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Order Aggressiveness and Quantity: How Are They Determined in a Limit Order Market?

  • Ingrid Lo
  • Stephen G. Sapp
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    Dealers trading in a limit order market must choose both the order aggressiveness and the quantity for their orders. We empirically investigate how dealers jointly make these decisions in the foreign exchange market using a unique simultaneous equations model. The model uses an ordered probit model to account for the discrete nature of order aggressiveness and a censored regression model to capture the clustering of orders placed at the smallest available quantity, $1 million. We find evidence of a clear trade-off between order aggressiveness and quantity: more aggressive orders tend to be smaller in size. The increased competition (demand) suggested by increased depth on the same (opposite) side of the market leads to less (more) aggressive orders in smaller (larger) size. This holds for the depths at both the best and off-best prices, even though off-best depths are not observable to dealers.

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    File URL: http://www.bankofcanada.ca/wp-content/uploads/2010/03/wp07-23.pdf
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    Paper provided by Bank of Canada in its series Working Papers with number 07-23.

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    Length: 46 pages
    Date of creation: 2007
    Date of revision:
    Handle: RePEc:bca:bocawp:07-23
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    1. Martin D. D. Evans, 2001. "FX Trading and Exchange Rate Dynamics," NBER Working Papers 8116, National Bureau of Economic Research, Inc.
    2. Kyle, Albert S, 1985. "Continuous Auctions and Insider Trading," Econometrica, Econometric Society, vol. 53(6), pages 1315-35, November.
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    5. Foucault, Thierry, 1999. "Order flow composition and trading costs in a dynamic limit order market1," Journal of Financial Markets, Elsevier, vol. 2(2), pages 99-134, May.
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    7. Andrew Ellul, 2003. "A Comprehensive Test of Order Choice Theory:Recent Evidence from the NYSE," FMG Discussion Papers dp471, Financial Markets Group.
    8. Michael J. Sager & Mark P. Taylor, 2006. "Under the microscope: the structure of the foreign exchange market," International Journal of Finance & Economics, John Wiley & Sons, Ltd., vol. 11(1), pages 81-95.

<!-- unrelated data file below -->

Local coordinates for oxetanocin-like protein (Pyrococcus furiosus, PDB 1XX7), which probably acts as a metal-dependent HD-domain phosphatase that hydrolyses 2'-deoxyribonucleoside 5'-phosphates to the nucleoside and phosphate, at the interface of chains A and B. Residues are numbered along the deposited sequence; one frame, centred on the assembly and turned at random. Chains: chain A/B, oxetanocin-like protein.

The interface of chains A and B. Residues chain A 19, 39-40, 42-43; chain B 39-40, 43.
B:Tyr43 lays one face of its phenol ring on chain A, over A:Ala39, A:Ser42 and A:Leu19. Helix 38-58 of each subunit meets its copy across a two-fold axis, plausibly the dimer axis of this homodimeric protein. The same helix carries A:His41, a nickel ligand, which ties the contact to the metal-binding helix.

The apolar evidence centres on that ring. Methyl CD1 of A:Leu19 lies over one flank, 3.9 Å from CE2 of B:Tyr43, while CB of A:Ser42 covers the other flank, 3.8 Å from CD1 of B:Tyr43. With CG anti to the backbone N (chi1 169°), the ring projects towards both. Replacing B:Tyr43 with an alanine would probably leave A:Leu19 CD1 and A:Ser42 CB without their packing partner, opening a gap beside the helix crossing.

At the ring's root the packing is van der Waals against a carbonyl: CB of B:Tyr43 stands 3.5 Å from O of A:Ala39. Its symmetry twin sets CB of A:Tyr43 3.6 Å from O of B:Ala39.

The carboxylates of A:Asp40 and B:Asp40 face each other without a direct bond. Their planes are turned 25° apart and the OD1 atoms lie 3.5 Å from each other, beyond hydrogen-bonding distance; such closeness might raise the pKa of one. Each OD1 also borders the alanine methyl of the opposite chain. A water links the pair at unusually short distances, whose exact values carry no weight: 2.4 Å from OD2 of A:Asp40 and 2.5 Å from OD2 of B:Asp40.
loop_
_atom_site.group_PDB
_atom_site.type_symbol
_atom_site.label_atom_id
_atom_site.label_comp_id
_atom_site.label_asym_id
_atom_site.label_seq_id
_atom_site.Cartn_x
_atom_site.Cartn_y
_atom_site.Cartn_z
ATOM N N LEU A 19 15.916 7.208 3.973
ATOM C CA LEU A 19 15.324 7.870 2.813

9. Kumar, Praveen & Seppi, Duane J, 1992. " Futures Manipulation with "Cash Settlement."," Journal of Finance, American Finance Association, vol. 47(4), pages 1485-502, September.
    10. Glosten, Lawrence R, 1994. " Is the Electronic Open Limit Order Book Inevitable?," Journal of Finance, American Finance Association, vol. 49(4), pages 1127-61, September.
    11. Diamond, Douglas W. & Verrecchia, Robert E., 1987. "Constraints on short-selling and asset price adjustment to private information," Journal of Financial Economics, Elsevier, vol. 18(2), pages 277-311, June.
    12. Robert F. Engle, 2000. "The Econometrics of Ultra-High Frequency Data," Econometrica, Econometric Society, vol. 68(1), pages 1-22, January.
    13. Viswanathan, S. & Wang, James J. D., 2002. "Market architecture: limit-order books versus dealership markets," Journal of Financial Markets, Elsevier, vol. 5(2), pages 127-167, April.
    14. Easley, David & O'Hara, Maureen, 1992. " Time and the Process of Security Price Adjustment," Journal of Finance, American Finance Association, vol. 47(2), pages 576-605, June.
    15. Glosten, Lawrence R, 1987. " Components of the Bid-Ask Spread and the Statistical Properties of Transaction Prices," Journal of Finance, American Finance Association, vol. 42(5), pages 1293-1307, December.
    16. Handa, Puneet & Schwartz, Robert A, 1996. " Limit Order Trading," Journal of Finance, American Finance Association, vol. 51(5), pages 1835-61, December.
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